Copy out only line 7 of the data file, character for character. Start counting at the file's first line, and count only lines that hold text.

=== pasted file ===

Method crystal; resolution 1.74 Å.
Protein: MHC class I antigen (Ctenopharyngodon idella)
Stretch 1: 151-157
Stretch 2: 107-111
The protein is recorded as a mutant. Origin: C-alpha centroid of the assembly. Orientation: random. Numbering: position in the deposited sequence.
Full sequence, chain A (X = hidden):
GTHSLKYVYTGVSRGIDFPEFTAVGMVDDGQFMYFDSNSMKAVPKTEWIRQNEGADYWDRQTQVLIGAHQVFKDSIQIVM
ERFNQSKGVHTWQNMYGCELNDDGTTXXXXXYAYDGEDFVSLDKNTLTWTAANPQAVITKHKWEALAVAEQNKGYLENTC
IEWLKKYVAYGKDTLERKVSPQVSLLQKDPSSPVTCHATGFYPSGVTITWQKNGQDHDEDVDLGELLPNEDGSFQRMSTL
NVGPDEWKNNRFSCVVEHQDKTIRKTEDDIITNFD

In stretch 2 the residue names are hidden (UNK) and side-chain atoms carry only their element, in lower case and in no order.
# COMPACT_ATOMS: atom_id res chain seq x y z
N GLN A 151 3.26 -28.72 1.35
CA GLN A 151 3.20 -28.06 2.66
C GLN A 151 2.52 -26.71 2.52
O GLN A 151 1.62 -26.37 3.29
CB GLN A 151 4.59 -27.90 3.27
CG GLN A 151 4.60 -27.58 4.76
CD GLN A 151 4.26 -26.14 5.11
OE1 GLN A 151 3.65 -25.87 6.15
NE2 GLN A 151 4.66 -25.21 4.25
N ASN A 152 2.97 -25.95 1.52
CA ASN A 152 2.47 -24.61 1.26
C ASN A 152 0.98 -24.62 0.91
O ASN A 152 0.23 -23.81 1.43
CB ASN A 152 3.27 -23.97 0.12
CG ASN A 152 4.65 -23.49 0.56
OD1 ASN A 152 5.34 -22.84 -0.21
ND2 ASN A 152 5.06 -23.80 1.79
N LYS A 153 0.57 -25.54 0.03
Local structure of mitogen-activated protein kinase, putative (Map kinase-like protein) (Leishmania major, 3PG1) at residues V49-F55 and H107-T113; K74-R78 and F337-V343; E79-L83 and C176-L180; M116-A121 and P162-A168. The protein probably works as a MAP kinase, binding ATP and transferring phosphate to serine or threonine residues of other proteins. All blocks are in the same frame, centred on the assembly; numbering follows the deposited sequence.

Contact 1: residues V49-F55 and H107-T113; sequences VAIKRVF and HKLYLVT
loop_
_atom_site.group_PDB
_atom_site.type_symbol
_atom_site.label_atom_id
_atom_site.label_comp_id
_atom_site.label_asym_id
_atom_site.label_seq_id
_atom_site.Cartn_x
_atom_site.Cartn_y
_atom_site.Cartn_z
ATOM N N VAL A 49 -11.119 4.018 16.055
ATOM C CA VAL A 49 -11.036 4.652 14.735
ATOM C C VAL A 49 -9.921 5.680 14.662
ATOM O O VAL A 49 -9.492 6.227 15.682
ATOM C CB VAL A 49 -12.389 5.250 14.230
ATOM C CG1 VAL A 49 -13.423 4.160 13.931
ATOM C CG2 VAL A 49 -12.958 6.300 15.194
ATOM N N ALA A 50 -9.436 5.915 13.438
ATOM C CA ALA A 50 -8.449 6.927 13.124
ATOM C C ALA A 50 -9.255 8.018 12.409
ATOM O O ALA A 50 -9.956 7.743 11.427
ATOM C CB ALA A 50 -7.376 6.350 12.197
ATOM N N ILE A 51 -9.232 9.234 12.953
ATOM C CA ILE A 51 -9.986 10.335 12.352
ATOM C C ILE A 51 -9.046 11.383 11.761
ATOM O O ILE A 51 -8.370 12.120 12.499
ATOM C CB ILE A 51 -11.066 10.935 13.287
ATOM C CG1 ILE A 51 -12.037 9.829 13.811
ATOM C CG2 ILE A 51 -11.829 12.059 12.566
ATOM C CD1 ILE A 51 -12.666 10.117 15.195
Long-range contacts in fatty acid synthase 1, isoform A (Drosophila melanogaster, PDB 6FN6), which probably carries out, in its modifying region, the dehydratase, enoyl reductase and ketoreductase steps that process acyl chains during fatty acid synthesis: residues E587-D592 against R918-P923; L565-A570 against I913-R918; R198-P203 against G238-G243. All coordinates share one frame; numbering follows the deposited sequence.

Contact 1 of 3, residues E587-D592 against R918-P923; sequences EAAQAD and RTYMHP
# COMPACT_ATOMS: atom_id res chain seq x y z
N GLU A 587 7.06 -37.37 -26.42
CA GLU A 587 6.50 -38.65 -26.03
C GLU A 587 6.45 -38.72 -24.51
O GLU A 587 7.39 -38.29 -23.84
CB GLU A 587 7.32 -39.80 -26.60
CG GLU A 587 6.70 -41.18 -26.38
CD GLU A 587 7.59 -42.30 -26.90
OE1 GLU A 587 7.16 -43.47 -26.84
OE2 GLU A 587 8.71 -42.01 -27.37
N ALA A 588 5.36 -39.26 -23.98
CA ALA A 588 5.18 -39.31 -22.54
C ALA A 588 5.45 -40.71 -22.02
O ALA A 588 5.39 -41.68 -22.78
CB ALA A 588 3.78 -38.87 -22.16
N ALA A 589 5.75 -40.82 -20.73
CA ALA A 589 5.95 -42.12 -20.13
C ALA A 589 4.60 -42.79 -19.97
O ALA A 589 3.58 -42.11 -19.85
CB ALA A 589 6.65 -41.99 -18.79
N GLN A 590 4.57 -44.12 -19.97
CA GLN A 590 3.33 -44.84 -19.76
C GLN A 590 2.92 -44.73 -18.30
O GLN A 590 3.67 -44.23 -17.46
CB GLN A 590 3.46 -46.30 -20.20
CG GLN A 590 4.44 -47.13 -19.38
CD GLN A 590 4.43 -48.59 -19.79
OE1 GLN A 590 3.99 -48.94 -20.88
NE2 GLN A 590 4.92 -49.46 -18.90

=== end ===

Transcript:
GTHSLKYVYTGVSRGIDFPEFTAVGMVDDGQFMYFDSNSMKAVPKTEWIRQNEGADYWDRQTQVLIGAHQVFKDSIQIVM